6
Gizmodo on Twitter

Google's dream robot is running wild across the Internet: http://gizmo.do/mbh8ebZ  pic.twitter.com/U8ksO5gYDW

7
What’s wrong with the lean startup methodology?

For the uninitiated, the Lean Startup methodology is a practice for developing products and businesses based on ‘validated learning’, getting customer feedback quickly and often. The process was proposed by Eric Ries in 2011. The objective is to eliminate uncertainty in the product development process. This practice has transformed the way companies are developed.

8 MIT Technology Review

English (US)

9
The dystopian lake filled by the world’s tech lust

The intriguing thing about both neodymium and cerium is that while they’re called rare earth minerals, they're actually fairly common. Neodymium is no rarer than copper or nickel and quite evenly distributed throughout the world’s crust. While China produces 90% of the global market’s neodymium, only 30% of the world’s deposits are located there. Arguably, what makes it, and cerium, scarce enough to be profitable are the hugely hazardous and toxic process needed to extract them from ore and to refine them into usable products. For example, cerium is extracted by crushing mineral mixtures and dissolving them in sulphuric and nitric acid, and this has to be done on a huge industrial scale, resulting in a vast amount of poisonous waste as a byproduct. It could be argued that China’s dominance of the rare earth market is less about geology and far more about the country’s willingness to take an environmental hit that other nations shy away from.

10
A shark-deterrent wetsuit (and it's not what you think)

Hamish Jolly, an ocean swimmer in Australia, wanted a wetsuit that would deter a curious shark from mistaking him for a potential source of nourishment. (Which, statistically, is rare, but certainly a fate worth avoiding.) Working with a team of scientists, he and his friends came up with a fresh approach — not a shark cage, not a suit of chain-mail, but a sleek suit that taps our growing understanding of shark vision.

11
How Shark Week screws scientists

Cameron told The Verge that Shark Week is "very juvenile," adding that "sharks are such a crucial species and 100 million are killed each year, you would think that Shark Week would be doing something educational." He also takes issue with the way sharks are shown approaching researchers’ boats. "You need to bait blue sharks for three hours just to see one," he says. "If you don’t do that they have no reason to come up to the boat — that’s the reality of shark diving." But Discovery rarely tells viewers this, he says, and they often omit vital pieces of information, like the fact that many species depicted in the shows never come near humans. "They are taking an extremely skittish, docile, and shy animal like a tiger shark or a hammerhead shark and they are tuning it into a monster."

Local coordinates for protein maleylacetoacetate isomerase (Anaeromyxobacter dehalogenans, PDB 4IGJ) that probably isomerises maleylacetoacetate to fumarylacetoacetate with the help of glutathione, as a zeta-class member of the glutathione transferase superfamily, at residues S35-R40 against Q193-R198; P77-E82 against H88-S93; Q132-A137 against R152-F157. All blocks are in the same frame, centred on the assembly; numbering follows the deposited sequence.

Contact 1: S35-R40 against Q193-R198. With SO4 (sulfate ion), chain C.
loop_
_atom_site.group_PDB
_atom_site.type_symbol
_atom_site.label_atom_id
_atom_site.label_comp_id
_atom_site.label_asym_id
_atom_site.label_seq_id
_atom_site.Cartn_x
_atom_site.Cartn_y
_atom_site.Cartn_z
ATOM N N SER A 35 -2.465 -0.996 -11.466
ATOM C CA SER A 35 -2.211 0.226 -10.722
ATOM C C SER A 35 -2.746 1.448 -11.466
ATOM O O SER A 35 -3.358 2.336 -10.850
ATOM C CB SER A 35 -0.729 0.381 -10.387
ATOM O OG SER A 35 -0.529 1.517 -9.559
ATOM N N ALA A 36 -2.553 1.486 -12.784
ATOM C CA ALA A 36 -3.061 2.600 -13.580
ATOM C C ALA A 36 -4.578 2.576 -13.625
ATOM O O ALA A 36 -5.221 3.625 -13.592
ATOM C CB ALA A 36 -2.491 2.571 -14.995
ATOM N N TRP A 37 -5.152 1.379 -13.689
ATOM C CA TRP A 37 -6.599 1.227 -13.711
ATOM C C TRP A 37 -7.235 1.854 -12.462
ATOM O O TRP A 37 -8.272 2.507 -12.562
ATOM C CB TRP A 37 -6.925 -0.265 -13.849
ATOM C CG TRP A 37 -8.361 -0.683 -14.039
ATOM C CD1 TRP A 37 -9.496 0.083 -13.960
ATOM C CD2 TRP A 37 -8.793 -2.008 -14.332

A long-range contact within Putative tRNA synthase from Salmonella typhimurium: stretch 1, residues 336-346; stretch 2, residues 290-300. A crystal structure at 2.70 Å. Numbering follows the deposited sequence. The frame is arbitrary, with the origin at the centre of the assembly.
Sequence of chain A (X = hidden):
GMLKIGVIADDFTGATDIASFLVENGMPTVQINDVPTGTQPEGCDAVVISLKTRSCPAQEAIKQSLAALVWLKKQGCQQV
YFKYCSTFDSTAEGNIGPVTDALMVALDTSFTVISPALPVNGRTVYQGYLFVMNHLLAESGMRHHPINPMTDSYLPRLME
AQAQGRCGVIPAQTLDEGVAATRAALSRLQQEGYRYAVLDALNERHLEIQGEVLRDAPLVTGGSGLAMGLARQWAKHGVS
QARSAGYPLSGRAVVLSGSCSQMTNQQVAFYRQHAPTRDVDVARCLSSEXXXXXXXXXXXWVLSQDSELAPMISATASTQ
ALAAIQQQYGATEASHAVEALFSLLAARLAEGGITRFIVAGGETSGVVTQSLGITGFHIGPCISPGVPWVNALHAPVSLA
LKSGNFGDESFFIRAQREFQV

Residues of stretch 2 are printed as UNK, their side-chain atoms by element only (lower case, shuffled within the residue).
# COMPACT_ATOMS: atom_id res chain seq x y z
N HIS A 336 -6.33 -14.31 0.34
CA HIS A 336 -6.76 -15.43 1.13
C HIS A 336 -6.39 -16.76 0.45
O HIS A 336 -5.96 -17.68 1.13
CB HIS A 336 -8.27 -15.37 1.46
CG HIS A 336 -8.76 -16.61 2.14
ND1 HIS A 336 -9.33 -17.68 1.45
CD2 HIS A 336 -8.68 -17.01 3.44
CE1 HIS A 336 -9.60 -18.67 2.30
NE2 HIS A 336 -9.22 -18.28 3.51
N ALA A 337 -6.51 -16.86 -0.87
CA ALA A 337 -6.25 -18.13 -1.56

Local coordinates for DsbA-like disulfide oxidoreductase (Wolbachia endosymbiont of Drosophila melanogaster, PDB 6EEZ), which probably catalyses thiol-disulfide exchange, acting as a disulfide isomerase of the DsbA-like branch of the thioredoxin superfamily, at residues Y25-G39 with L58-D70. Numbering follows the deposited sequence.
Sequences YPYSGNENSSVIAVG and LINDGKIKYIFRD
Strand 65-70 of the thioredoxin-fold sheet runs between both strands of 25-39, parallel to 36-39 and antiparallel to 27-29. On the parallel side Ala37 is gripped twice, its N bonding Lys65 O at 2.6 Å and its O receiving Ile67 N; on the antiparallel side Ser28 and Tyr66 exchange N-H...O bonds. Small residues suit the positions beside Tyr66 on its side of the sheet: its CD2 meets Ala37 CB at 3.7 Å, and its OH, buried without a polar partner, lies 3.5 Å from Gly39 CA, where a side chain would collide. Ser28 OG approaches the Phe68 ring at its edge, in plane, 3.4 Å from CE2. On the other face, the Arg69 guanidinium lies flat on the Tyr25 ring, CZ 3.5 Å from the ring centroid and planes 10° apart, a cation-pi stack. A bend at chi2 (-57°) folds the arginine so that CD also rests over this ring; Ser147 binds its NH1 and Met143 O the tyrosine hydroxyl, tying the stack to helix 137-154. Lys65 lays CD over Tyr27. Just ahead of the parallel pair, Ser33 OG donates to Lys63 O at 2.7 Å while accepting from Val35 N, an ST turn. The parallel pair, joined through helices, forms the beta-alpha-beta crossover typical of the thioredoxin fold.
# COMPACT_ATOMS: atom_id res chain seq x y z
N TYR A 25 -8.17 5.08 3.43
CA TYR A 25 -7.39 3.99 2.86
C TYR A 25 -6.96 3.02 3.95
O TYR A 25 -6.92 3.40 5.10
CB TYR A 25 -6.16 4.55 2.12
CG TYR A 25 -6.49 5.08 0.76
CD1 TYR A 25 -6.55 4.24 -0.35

12
Map: The remarkable distances you can travel on a European train in less than a day

Tourists visiting Europe are often advised to travel by train rather than plane or car. Trains are considered reliable, fast and relatively cheap. But as a new research project shows, there are major differences within Europe: Whereas you can travel from London to Paris in less than four hours, traveling the same distance can last more than 22 hours in eastern Europe.

13
A tale of two Americas. And the mini-mart where they collided

Ten days after 9/11, a shocking attack at a Texas mini-mart shattered the lives of two men: the victim and the attacker. In this stunning talk, Anand Giridharadas, author of "The True American," tells the story of what happened next. It's a parable about the two paths an American life can take, and a powerful call for reconciliation.

14
3 things I learned while my plane crashed

Ric Elias had a front-row seat on Flight 1549, the plane that crash-landed in the Hudson River in New York in January 2009. What went through his mind as the doomed plane went down? At TED, he tells his story publicly for the first time.

15
See invisible motion, hear silent sounds